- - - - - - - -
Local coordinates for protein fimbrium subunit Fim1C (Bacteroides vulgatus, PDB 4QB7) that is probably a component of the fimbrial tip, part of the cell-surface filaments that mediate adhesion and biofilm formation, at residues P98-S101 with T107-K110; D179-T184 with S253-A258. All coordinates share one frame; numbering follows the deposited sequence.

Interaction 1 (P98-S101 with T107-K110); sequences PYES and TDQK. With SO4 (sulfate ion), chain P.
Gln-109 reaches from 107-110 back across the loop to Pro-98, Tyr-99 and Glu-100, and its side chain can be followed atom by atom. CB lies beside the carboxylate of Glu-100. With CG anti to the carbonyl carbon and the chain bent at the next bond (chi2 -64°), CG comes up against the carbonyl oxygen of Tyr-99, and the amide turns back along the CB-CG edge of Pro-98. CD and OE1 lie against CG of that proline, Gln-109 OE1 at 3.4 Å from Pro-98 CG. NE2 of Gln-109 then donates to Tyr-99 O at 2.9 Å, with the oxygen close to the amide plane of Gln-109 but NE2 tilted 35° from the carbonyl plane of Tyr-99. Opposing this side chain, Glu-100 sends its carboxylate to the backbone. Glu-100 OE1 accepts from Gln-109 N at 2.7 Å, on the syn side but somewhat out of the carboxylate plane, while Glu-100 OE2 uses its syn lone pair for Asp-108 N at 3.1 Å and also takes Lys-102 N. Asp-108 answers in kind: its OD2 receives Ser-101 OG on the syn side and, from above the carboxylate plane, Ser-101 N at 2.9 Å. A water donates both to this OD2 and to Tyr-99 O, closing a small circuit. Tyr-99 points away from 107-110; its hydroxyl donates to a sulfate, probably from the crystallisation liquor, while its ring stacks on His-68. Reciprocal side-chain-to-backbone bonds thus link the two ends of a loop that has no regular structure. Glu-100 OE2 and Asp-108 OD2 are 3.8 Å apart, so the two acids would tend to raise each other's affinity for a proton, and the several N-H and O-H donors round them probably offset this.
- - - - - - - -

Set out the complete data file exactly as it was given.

Local coordinates for protein fimbrium subunit Fim1C (Bacteroides vulgatus, PDB 4QB7) that is probably a component of the fimbrial tip, part of the cell-surface filaments that mediate adhesion and biofilm formation, at residues P98-S101 with T107-K110; D179-T184 with S253-A258. All coordinates share one frame; numbering follows the deposited sequence.

Interaction 1 (P98-S101 with T107-K110); sequences PYES and TDQK. With SO4 (sulfate ion), chain P.
Gln-109 reaches from 107-110 back across the loop to Pro-98, Tyr-99 and Glu-100, and its side chain can be followed atom by atom. CB lies beside the carboxylate of Glu-100. With CG anti to the carbonyl carbon and the chain bent at the next bond (chi2 -64°), CG comes up against the carbonyl oxygen of Tyr-99, and the amide turns back along the CB-CG edge of Pro-98. CD and OE1 lie against CG of that proline, Gln-109 OE1 at 3.4 Å from Pro-98 CG. NE2 of Gln-109 then donates to Tyr-99 O at 2.9 Å, with the oxygen close to the amide plane of Gln-109 but NE2 tilted 35° from the carbonyl plane of Tyr-99. Opposing this side chain, Glu-100 sends its carboxylate to the backbone. Glu-100 OE1 accepts from Gln-109 N at 2.7 Å, on the syn side but somewhat out of the carboxylate plane, while Glu-100 OE2 uses its syn lone pair for Asp-108 N at 3.1 Å and also takes Lys-102 N. Asp-108 answers in kind: its OD2 receives Ser-101 OG on the syn side and, from above the carboxylate plane, Ser-101 N at 2.9 Å. A water donates both to this OD2 and to Tyr-99 O, closing a small circuit. Tyr-99 points away from 107-110; its hydroxyl donates to a sulfate, probably from the crystallisation liquor, while its ring stacks on His-68. Reciprocal side-chain-to-backbone bonds thus link the two ends of a loop that has no regular structure. Glu-100 OE2 and Asp-108 OD2 are 3.8 Å apart, so the two acids would tend to raise each other's affinity for a proton, and the several N-H and O-H donors round them probably offset this.